In Relatively Peaceful Tanzania, Climate Change and Migration Can Spur Conflict
In Relatively Peaceful Tanzania, Climate Change and Migration Can Spur Conflict
By undermining food security, water availability, and livelihoods around the world, climate change presents a number of risks to peace and security. One such way a changing climate contributes to insecurity is by prompting migration and displacement, which can create tensions and violence between host communities and new arrivals. When climate change and environmental degradation more broadly affect the ecosystems on which communities rely, particularly in agriculture-dependent economies, populations may relocate to satisfy basic needs and seek better services. Repeated shocks and gradual land degradation undercut families’ ability to “build back better,” as developmental organizations often encourage, prompting them to instead seek new livelihoods elsewhere.
Broadly speaking, these movements can exacerbate tensions between social groups. Migration in the midst of climatic changes can add pressure to pre-existing fault lines between communities, create new competition over natural resources, and reinforce scapegoating narratives. Localized flare-ups over land or migration-related demographic shifts can escalate, contribute to civil unrest, and undermine state authority. People’s sense of relative deprivation, particularly in societies that are already riven by factions, can increase the risk of tension and violence between groups. Moreover, rural migrants in many developing countries are often underequipped for changing labor markets, especially in urban areas. This is why climate change is often referred to as a conflict risk multiplier.
Special Issue: Climate Change and Migration
This article is part of a special series about climate change and migration.
While policymakers should not interpret every single violent event as portending the future in a warming world, these incidents can offer lessons about building resilience among climate-affected communities, preparing destination areas for migrants’ arrival, and averting strategies that are counterproductive.
Although many studies have focused on the climate-conflict nexus in fragile contexts such as those in the Horn of Africa and the Sahel, less is known about conflict potentials in relatively peaceful countries such as the United Republic of Tanzania. Tanzania is an interesting case study precisely because Tanzanians have forged a national identity and decades of stability in a country with high ethnic and religious diversity. Yet recent literature warns that the impacts of worst-case-scenario climate change could potentially upend this peace, by leaving little room for communities to adapt in place and few favorable environments left to which individuals and families can migrate internally. Moreover, forthcoming research from the authors confirms the role of climate change in intergroup disputes in Tanzania, adding evidence for communities and the government to reduce risks of tensions through land-management practices, early-warning systems, and inclusive development more generally. This article draws on research conducted in Tanzania in 2019 to evaluate how climate change impacts and migration are exacerbating and causing conflict among rural pastoralists and farmers.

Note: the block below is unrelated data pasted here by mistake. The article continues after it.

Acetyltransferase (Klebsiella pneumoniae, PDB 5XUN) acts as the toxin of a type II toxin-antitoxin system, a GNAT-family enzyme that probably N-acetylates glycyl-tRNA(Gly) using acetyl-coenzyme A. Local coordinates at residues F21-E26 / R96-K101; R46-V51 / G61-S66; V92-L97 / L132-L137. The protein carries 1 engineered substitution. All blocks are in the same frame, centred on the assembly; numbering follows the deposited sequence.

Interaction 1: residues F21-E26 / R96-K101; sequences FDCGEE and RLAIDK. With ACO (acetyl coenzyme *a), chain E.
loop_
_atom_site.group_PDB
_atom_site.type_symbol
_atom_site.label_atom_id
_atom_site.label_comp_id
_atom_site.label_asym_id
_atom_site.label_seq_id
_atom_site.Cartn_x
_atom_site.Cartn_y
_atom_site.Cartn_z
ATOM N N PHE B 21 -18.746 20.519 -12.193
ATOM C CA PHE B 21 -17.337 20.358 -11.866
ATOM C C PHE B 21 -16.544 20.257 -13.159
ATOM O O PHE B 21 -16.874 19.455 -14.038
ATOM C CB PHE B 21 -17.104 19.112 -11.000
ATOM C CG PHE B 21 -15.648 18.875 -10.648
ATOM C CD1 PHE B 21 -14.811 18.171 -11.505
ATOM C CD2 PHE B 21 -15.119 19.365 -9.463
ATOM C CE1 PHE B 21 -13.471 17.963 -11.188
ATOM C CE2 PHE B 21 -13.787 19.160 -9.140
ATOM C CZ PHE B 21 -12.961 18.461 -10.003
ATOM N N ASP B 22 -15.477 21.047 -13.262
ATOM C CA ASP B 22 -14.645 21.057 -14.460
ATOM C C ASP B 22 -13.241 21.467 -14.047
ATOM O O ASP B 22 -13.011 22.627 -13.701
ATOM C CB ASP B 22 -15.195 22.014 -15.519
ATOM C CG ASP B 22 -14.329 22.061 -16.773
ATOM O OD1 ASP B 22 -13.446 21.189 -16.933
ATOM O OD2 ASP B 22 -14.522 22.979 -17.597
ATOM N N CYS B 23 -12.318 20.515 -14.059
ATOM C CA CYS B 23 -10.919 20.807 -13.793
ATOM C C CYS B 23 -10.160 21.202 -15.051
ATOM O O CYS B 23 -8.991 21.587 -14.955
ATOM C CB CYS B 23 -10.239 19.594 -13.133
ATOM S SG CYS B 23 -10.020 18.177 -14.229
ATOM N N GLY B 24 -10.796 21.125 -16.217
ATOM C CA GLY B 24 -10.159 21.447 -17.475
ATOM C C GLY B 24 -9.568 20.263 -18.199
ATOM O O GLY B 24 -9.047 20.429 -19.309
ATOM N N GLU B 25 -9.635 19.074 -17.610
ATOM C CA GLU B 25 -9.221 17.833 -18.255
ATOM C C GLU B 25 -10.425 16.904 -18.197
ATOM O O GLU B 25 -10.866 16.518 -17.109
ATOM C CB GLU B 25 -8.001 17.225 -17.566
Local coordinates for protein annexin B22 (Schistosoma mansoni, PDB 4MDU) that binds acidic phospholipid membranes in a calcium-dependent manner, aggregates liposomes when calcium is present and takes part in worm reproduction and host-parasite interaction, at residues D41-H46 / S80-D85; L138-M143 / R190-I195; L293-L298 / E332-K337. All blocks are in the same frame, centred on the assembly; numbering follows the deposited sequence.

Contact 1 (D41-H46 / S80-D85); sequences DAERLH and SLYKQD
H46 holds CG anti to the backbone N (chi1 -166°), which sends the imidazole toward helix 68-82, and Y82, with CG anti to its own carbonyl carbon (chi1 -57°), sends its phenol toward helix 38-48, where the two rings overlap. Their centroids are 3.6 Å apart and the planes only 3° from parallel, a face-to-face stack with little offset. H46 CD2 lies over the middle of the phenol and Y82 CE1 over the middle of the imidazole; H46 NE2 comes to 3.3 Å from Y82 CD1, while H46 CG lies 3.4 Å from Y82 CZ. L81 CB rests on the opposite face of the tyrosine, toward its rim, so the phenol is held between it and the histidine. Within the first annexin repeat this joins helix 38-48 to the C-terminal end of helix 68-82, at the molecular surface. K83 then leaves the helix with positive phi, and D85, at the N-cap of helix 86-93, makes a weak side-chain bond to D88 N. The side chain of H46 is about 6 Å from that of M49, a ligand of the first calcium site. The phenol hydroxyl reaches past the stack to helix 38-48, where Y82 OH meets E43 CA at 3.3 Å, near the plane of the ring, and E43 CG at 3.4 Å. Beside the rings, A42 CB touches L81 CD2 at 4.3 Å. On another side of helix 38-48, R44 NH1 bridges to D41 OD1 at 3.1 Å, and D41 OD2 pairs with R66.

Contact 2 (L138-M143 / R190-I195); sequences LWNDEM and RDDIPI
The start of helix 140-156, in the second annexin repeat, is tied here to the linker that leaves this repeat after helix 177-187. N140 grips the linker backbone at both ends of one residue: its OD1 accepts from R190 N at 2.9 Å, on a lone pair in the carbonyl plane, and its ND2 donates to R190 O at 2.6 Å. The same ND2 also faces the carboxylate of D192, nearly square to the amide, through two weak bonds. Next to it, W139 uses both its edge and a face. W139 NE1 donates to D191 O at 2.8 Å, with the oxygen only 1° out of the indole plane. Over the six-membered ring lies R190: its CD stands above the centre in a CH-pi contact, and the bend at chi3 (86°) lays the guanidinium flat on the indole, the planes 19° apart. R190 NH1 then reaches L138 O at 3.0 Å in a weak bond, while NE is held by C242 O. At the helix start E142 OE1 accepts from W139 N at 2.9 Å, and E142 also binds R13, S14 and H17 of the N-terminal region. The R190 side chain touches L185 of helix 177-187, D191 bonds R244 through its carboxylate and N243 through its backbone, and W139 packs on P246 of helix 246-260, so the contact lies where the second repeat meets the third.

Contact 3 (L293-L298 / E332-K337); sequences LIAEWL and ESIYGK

The Picture in Tanzania
There is strong evidence that climate-migration links exist in Tanzania. Average annual surface temperature has increased 1°C since 1960. Warming sea surface temperatures in the Indian Ocean contribute to La Niña–like conditions, leading to flooding, outbreaks of cholera, and destruction of crops and infrastructure. Parts of the country have also suffered from frequent and severe drought in recent years, contributing to extreme reduction in water levels at Lake Victoria, Lake Tanganyika, and Lake Jipe; flood risk; and accelerated disappearance of the glacier on Mount Kilimanjaro, which is just 20 percent of its 1912 size. Future projections suggest that temperatures will be higher nationwide over coming decades, and rainfall levels will vary by location. Rising sea levels could affect an average of 800,000 Tanzanians per year between 2070 and 2100, according to the United Nations Office for Project Services.
Climate impacts such as these act on existing migration drivers, especially economic drivers such as declining agriculture-based household income. Communities whose livelihoods depend on rain-fed agriculture and pasture are most immediately impacted.
This is particularly relevant in Tanzania, where approximately two-thirds of workers are in the agricultural sector, including livestock and fisheries. Some analyses at the national level have found that the combined impact of changing temperature and precipitation, by affecting agricultural subsistence and incomes, increases the probability of rural households engaging in internal migration by 13 percent on average for every 1 percent reduction in agricultural income. Still, research findings are mixed. Some studies evaluating developments at the subnational level found no significant effect from changing rainfall, whereas temperature shocks decrease the probability of migration on average. Others found complex interactions between rainfall variability and out-migration. Multiple studies have shown that overall migration rates in Tanzania remain lower than expected, and smaller than other countries in sub-Saharan Africa. Although more research can add depth and nuance to these findings, it is relatively well established that rural dwellers who relocate are more likely to move to areas with more favorable weather conditions and available land for cultivation and keeping livestock.